Mercy Attending Pediatrician Ashanti Woods, M.d., FAAP, Offers Insights into the Diagnosis and Treatment of Autism
Mercy attending pediatrician Ashanti Woods, M.D., FAAP, offers insights into the diagnosis and treatment of autism. Board-Certified in Pediatrics, Dr. Woods earned his medical degree in 2007 at the Howard University College of Medicine in Washington, D.C. He completed his residency in 2010 at the University of Maryland Hospital for Children in Baltimore, MD.
Autism, or autism spectrum disorder, is an umbrella term for a range of developmental disorders characterized by delays in communication, difficulty with social interaction, and often, repetitive behaviors. Features of autism, which can be mild to severe, present in the childhood years, but many parents or pediatricians start to notice these differences right around 15 to 18 months of age or older. When a child is two years of age and is not speaking and gets very agitated or upset with new faces or prefers to play exclusively by him or herself, autism spectrum disorder must be considered.
It is important to have a doctor's evaluation because at each visit the physician is evaluating a child's development. Development involves assessing a child's social skills, language skills, gross motor function (like walking, running), and fine motor function (such as the ability to hold a crayon). After infancy, the common ages for well child checks are 12 months, 15 months, 18 months, and 24 months. After two years of age, evaluations generally take place yearly. If a child is not reaching his or her developmental milestones at the aforementioned visits, that child is usually seen more frequently (monthly to every 3 months). It is important for a child to be seen by a doctor so that if delays exist, the physician, after discussions with the parent and family, can you get the child started in early developmental intervention therapy.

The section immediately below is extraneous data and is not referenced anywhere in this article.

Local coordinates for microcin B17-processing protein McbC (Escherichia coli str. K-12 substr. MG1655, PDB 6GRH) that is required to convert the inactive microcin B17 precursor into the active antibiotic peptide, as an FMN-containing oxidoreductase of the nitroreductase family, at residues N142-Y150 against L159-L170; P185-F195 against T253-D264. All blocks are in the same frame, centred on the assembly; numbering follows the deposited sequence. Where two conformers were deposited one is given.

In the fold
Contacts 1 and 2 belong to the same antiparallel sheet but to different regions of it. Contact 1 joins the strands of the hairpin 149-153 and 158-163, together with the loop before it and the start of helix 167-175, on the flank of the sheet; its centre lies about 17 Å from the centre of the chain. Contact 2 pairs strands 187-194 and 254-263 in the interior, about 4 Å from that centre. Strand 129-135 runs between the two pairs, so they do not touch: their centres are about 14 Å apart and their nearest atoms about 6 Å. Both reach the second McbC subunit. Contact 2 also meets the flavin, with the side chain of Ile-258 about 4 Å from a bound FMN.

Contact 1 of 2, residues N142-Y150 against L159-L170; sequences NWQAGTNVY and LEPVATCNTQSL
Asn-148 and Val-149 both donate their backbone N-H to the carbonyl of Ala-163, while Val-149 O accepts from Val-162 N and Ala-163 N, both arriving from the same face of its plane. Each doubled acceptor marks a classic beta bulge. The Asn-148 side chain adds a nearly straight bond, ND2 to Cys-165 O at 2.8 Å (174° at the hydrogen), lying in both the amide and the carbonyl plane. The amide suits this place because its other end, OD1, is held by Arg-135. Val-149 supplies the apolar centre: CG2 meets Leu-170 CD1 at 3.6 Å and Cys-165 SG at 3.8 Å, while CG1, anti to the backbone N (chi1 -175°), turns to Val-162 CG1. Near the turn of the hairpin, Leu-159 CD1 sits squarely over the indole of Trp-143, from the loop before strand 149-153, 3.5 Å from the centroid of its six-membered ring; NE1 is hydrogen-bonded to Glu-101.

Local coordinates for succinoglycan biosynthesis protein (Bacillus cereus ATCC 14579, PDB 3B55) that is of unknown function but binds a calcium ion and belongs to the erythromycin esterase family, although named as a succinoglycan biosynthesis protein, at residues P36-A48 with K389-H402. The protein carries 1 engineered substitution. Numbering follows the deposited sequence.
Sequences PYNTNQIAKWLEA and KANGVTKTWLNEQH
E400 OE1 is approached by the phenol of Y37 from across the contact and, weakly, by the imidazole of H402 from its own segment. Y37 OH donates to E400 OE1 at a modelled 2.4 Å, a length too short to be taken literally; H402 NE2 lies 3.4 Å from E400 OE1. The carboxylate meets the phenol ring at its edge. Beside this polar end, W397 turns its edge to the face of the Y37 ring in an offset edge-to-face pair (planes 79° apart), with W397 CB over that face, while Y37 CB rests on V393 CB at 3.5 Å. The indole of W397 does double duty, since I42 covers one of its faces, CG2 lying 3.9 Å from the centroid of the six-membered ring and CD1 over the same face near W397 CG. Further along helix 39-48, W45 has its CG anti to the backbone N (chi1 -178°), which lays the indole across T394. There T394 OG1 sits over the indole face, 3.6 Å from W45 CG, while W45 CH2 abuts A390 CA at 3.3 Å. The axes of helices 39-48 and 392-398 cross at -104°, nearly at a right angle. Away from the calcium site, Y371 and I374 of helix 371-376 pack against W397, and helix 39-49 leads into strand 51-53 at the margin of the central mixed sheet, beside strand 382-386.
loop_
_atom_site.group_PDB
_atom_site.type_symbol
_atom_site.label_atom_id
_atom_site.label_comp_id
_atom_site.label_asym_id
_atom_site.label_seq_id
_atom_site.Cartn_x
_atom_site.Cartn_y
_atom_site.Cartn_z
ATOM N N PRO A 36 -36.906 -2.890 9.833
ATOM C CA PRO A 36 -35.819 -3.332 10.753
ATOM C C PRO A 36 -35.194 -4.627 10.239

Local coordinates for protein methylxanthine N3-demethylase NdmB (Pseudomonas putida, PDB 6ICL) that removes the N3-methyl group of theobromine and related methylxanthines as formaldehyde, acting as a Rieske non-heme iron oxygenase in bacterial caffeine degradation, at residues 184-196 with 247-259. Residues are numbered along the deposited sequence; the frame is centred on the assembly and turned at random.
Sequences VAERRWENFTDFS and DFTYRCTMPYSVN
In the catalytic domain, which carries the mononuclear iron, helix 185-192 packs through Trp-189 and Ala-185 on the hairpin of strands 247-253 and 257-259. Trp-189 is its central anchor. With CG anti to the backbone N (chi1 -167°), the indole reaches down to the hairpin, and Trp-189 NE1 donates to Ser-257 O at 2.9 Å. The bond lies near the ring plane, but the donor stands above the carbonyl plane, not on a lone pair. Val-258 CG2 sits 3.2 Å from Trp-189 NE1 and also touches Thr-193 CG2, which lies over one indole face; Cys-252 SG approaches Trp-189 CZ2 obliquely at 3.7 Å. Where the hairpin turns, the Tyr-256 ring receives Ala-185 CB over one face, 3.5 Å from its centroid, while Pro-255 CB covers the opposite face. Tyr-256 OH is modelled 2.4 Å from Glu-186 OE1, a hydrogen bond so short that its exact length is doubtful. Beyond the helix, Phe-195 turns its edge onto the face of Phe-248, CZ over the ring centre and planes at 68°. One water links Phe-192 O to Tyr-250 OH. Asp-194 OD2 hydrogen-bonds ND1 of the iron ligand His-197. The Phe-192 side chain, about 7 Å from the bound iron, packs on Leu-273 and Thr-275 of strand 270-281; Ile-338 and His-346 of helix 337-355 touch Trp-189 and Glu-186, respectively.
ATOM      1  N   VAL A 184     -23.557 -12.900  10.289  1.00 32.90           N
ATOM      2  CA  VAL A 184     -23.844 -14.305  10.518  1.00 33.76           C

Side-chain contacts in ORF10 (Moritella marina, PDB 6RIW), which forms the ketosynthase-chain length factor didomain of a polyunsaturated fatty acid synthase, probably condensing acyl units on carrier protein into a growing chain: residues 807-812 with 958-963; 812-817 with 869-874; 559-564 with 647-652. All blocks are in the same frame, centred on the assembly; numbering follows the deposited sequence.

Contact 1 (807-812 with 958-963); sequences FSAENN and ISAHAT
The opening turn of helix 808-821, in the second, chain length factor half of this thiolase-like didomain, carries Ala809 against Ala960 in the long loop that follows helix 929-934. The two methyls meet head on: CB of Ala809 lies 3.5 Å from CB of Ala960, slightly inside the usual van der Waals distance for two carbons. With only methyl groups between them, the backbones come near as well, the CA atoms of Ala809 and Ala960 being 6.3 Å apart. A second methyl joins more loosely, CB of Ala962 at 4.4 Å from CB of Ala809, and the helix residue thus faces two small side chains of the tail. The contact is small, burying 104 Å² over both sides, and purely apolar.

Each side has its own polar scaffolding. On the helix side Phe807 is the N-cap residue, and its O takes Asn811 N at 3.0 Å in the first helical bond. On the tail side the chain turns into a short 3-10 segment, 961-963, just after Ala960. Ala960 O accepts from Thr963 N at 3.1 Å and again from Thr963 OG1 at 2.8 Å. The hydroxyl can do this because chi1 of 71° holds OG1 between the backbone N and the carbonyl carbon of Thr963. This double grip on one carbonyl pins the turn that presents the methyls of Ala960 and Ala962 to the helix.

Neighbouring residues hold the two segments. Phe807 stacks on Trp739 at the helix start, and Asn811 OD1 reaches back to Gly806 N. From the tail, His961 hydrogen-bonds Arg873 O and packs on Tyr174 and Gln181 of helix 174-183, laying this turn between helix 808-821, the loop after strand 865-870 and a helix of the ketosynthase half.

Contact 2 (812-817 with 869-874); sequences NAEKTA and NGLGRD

After a pediatrician or parent suspects autism, a referral is generally made to a behavioral or developmental pediatrician. Following confirmation of an Autism Spectrum Disorder diagnosis, the child is usually started in developmental intervention therapy to include speech therapy to address any communication delays that exists and occupational therapy to work on any social delays and repetitive behaviors. Many states have an autism and related disorders center that serves as a centralized hub of specialists that treat autism. It should be noted that some children with autism may have other medical necessities and may need to see additional pediatric subspecialists like the gastroenterologists, neurologists, psychiatrists, or geneticists.
While autism is a developmental disorder and is not yet curable, it is believed that early intervention has consistently demonstrated improvement in the developing child's brain. Early identification (i.e. trips to the doctor for well child checks) can lead to early intervention. Again, because autism spectrum disorder characterizes mild to severe forms of the developmental disorder, there are some affected individuals who will lead very independent lives as adults requiring little to no assistance for their day to day activities, while there will be some individuals affected by the disorder who will require assistance for quite some time.
--Ashanti W. Woods, M.D.
Dr. Woods has received a number of awards in his field, including The G. Bowers Mansdorfer Award for Primary Care presented by Mercy Medical Center, and the Primary Care Pediatrician Award, by the University of Maryland Ambulatory Center.
Founded in 1874, Mercy Medical Center is a university-affiliated medical facility named one of the top 100 hospitals in the U.S. by Thomson-Reuters with a national reputation for women’s health. Mercy is home to the nationally acclaimed Weinberg Center for Women’s Health and Medicine as well as the $400+ million, 20-story Mary Catherine Bunting Center. For more information visit Mercy online at www.mdmercy.com, Facebook, Twitter or call 1-800-MD-MERCY.